Tag Archive for noah

Noah’s Wednesday

Standard:

  • ELAGSE9-10RI8 Delineate and evaluate the argument and specific claims in a text, assessing whether the reasoning is valid and the evidence is relevant and sufficient; identify false statements and fallacious reasoning.

Learning Target: I can evaluate an argument in a text, assessing the writing for bias, based on an article comparing the Genesis flood story (Noah’s Ark) to that in The Epic of Gilgamesh.

Opening Session: Noah’s Ark

Work Session: Welcome to a shiny new month, everyone! Today we’re going to be continuing with our discussion of Gilgamesh, and reading a lil bit of nonfiction about it I found this article online that compares the flood we read about in Gilgamesh to the flood that’s written in the book of Genesis in the Bible…but….

..before we get into that, let’s actually do some comparison in our own minds, shall we? I know a lot of you guys are familiar with Noah’s story from the Bible, but just in case we need a refresher, I will read the story aloud to y’all while you follow along in the textbook (it starts on page 44). Now, with that read, let’s talk about comparing the two!

There is a lot of controversy over which story came first – Gilgamesh or Genesis – and this article talks a little about why it’s so important to so many people. However, one thing we need to consider when we read articles – especially ones from the internet – is something called bias.

bi·as

/ˈbīəs/

Noun:
Prejudice in favor of or against one thing, person, or group compared with another, usually in a way considered to be unfair.
Verb:
Show prejudice for or against (someone or something) unfairly: “the tests were biased against women”; “a biased view of the world”.
Synonyms: noun. prejudice – inclination – partiality – tendency verb. influence – prejudice

Interesting concept, right? If an author is prejudiced, or biased, towards one side or another, sometimes that belief comes across in their writing. It’s important for us, as scholars, to realize when an author is biased. Just because an author is biased does not mean they’re wrong – so don’t think I’m saying that – but it does mean that they’re unwilling to consider another point of view, or at least that they’re not considering another point of view in this particular piece.

Do you think an author can really make a good argument if they refuse to consider any other points of view? Do you think the author of this article is willing to look at the other side of things?

We’ll talk about what this means today while we read the article together and answer some questions

Closing Session: Book talk – The Fault in Our Stars by John Green

Assessment: Article questions may be graded.

Differentiation: Process (annotated text provided as needed)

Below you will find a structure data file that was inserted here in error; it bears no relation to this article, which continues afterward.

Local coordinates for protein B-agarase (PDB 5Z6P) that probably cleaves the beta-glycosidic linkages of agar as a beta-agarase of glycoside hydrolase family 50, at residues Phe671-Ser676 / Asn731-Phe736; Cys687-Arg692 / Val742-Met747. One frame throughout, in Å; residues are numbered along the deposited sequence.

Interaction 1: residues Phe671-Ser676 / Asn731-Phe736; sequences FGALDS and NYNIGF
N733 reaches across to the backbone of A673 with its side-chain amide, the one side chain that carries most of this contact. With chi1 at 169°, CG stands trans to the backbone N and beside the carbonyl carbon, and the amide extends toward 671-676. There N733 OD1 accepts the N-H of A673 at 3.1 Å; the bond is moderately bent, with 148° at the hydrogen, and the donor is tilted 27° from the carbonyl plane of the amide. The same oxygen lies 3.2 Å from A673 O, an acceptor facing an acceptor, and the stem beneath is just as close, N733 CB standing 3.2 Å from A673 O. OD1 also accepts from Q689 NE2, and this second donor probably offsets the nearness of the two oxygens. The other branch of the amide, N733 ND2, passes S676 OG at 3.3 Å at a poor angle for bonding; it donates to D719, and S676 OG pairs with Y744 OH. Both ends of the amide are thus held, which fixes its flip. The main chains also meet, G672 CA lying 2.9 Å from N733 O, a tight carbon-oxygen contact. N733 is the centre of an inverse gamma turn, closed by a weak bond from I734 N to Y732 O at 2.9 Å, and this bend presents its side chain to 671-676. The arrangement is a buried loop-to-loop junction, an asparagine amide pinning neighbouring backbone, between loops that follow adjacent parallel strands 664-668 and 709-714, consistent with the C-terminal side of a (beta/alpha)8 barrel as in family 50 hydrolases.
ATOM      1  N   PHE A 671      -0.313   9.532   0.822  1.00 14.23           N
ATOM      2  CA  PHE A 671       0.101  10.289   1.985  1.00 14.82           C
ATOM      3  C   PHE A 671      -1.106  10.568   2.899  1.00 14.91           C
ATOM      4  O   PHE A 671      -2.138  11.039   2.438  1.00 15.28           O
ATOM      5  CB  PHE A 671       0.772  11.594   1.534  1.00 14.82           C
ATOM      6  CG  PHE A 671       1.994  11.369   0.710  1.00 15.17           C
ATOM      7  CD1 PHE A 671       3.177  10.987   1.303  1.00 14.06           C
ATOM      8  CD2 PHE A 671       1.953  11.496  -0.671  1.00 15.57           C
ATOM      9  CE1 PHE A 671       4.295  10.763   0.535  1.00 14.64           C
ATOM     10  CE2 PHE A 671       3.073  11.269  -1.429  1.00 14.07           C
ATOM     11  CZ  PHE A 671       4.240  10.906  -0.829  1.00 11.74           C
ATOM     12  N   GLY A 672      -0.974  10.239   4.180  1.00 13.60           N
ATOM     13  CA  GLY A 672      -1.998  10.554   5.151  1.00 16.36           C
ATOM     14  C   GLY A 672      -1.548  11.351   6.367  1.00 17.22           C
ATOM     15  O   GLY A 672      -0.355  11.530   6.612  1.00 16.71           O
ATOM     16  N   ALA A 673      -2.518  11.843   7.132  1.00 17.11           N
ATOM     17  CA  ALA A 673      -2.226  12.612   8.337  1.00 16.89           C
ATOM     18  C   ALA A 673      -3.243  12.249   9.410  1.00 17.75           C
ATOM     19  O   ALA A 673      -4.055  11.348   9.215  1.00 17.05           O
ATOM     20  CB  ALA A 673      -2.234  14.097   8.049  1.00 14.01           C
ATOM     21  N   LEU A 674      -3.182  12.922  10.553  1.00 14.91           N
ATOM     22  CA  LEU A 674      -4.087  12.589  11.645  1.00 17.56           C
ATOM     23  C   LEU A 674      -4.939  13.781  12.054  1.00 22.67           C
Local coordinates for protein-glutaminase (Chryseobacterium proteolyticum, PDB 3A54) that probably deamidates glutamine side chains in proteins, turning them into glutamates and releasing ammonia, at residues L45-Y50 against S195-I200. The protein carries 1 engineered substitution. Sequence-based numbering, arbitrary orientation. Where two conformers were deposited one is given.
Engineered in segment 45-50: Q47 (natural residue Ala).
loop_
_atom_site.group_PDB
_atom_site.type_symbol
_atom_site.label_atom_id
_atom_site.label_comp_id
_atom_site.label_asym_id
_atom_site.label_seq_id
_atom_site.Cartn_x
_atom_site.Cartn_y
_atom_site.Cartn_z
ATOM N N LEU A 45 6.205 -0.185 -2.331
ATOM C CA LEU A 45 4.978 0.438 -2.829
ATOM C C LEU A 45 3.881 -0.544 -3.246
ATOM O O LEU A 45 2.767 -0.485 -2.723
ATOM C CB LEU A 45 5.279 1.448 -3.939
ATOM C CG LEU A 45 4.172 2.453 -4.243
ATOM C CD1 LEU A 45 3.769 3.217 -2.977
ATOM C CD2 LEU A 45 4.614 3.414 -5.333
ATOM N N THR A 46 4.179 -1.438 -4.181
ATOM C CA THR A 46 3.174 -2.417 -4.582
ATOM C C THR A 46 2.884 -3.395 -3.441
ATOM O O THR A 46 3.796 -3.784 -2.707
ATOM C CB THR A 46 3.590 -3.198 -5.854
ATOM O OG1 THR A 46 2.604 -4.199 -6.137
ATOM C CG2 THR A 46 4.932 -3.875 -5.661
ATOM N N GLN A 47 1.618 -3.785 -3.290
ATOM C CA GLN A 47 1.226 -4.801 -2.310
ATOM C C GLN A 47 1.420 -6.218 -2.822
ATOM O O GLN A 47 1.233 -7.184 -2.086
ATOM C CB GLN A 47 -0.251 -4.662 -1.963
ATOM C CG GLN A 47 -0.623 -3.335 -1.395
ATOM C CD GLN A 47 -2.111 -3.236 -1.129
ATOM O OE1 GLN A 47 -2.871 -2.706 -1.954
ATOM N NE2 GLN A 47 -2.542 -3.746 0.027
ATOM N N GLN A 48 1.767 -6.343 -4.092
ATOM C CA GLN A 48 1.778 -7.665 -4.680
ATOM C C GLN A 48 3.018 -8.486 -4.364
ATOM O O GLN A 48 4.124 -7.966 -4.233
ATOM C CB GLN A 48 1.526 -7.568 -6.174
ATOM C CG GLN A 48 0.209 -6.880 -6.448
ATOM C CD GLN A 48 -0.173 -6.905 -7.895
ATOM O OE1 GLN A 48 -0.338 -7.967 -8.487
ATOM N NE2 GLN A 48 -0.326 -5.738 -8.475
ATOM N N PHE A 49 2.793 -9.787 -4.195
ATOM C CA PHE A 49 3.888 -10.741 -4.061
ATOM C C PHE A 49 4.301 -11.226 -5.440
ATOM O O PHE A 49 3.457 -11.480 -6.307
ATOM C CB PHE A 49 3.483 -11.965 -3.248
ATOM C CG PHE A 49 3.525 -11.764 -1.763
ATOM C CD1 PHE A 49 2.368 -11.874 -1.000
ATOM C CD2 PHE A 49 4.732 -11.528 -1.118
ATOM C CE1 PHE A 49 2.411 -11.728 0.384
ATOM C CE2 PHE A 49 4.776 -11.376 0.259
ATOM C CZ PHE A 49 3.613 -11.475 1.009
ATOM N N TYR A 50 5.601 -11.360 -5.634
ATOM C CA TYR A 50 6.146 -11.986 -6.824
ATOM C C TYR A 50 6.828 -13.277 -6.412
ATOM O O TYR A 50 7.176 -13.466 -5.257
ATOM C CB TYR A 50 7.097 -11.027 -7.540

Write Your Own Monday!

Standard: W.9-10.3. Write narratives to develop real or imagined experiences or events using effective technique, well-chosen details, and well-structured event sequences.

  • Engage and orient the reader by setting out a problem, situation, or observation, establishing one or multiple point(s) of view, and introducing a narrator and/or characters; create a smooth progression of experiences or events.
  • Use narrative techniques, such as dialogue, pacing, description, reflection, and multiple plot lines, to develop experiences, events, and/or characters.
  • Use a variety of techniques to sequence events so that they build on one another to create a coherent whole.
  • Use precise words and phrases, telling details, and sensory language to convey a vivid picture of the experiences, events, setting, and/or characters.
  • Provide a conclusion that follows from and reflects on what is experienced, observed, or resolved over the course of the narrative.

Learning Target: Students will examine cause and effect in their flood myths and then create their own flood myth.

Activator: Noah Trailer

Welcome to Friday, everyone! Did anyone see that Noah movie last year? Was it any good?

 

Anyway, today we’re going to do some readings of some myths. I’m going to give each of you a different story (if you’re following along at home or from ISS, you can use any story from this website), but they all have the same major plot point – there’s a big flood that kills (almost) everyone. However, even though these stories have the same main event, they have different causes that get them to that event, and different effects that occur as a result. To illustrate how the different causes and effects lead to or come from the same event, we’re all going to make a multi-flow map. Here’s your template: